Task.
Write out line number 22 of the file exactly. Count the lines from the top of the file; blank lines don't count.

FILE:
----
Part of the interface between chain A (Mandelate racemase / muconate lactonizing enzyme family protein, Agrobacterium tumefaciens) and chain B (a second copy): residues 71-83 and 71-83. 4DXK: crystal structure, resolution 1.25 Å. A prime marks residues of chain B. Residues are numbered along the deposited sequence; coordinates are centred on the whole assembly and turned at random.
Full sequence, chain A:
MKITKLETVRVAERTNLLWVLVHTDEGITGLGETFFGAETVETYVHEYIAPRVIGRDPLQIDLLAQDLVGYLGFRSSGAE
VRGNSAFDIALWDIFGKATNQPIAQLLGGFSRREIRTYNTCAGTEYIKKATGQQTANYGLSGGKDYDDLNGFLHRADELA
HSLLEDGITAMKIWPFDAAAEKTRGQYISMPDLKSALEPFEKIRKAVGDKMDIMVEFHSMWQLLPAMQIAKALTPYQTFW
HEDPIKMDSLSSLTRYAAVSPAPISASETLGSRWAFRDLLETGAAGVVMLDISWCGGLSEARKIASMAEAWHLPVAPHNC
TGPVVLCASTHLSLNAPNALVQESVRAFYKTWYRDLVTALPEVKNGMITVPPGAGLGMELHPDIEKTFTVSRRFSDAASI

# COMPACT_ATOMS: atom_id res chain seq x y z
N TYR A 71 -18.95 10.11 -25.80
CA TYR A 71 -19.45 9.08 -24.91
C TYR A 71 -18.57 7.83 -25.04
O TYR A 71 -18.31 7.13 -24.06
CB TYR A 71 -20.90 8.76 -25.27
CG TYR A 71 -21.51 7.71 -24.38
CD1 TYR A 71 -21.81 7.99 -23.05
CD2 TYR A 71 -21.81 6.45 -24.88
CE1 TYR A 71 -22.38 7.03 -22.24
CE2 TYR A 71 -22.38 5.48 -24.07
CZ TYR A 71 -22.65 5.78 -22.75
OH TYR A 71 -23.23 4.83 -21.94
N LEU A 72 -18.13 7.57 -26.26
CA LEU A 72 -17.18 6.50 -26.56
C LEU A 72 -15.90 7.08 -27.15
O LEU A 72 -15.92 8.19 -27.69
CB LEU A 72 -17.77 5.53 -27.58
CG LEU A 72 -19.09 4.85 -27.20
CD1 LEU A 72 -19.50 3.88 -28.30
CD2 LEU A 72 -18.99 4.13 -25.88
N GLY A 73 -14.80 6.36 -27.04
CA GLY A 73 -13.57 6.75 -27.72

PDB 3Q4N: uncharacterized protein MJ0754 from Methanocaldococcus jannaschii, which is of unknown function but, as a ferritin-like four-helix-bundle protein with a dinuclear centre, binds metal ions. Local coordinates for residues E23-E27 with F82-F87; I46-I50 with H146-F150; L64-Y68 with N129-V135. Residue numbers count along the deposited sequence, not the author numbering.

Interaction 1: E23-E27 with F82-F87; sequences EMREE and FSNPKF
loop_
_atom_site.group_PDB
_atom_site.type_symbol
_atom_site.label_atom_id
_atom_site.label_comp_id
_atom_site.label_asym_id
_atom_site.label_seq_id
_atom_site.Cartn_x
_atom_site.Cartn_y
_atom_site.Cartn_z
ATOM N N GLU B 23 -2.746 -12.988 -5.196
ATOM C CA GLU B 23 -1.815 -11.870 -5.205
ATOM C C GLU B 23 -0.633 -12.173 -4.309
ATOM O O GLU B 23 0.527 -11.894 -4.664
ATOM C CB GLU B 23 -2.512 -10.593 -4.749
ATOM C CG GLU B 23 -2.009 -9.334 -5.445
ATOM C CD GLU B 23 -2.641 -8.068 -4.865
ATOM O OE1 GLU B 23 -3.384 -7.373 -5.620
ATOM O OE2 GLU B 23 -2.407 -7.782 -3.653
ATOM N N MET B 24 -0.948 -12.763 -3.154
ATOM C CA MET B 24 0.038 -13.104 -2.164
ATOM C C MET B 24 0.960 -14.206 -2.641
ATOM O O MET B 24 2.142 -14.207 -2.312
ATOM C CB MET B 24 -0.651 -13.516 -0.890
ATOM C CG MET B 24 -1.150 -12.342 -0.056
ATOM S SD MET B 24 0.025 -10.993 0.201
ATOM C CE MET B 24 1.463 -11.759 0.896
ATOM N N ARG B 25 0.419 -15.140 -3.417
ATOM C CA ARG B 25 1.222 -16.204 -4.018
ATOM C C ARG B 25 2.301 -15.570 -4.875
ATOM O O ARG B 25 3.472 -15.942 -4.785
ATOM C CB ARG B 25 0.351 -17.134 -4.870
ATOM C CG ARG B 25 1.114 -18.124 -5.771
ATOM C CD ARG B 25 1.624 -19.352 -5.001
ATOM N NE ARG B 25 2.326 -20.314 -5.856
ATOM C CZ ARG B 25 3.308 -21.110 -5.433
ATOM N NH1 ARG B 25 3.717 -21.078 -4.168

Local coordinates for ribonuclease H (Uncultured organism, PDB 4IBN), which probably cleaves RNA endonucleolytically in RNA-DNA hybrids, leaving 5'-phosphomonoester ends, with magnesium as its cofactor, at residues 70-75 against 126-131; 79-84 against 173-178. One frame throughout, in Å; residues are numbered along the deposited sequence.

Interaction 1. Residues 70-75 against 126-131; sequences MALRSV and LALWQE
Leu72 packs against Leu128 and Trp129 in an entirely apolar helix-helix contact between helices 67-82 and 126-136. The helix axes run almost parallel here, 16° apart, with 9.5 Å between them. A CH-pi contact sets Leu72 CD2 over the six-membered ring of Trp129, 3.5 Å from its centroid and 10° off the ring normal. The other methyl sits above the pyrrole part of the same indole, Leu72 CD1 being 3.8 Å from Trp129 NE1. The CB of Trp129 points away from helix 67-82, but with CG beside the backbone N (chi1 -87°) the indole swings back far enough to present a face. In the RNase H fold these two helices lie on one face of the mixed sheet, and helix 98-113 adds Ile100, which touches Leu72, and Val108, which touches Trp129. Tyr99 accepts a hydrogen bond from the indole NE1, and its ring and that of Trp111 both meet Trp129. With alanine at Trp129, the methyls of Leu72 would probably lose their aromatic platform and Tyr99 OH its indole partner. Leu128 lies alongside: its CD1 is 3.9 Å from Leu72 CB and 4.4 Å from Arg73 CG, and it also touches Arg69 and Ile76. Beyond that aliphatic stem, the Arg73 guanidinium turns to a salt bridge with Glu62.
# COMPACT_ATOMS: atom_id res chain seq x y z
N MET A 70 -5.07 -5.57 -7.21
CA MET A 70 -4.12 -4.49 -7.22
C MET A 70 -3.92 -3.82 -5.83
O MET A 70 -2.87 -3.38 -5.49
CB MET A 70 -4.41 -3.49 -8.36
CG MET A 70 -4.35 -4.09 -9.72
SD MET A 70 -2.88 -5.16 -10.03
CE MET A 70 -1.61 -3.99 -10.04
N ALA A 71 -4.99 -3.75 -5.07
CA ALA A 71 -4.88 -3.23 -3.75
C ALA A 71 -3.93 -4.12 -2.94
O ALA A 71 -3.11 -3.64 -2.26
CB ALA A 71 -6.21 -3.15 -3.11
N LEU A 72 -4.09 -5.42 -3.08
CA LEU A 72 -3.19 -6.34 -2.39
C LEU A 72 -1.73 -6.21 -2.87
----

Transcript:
CA LEU A 72 -17.18 6.50 -26.56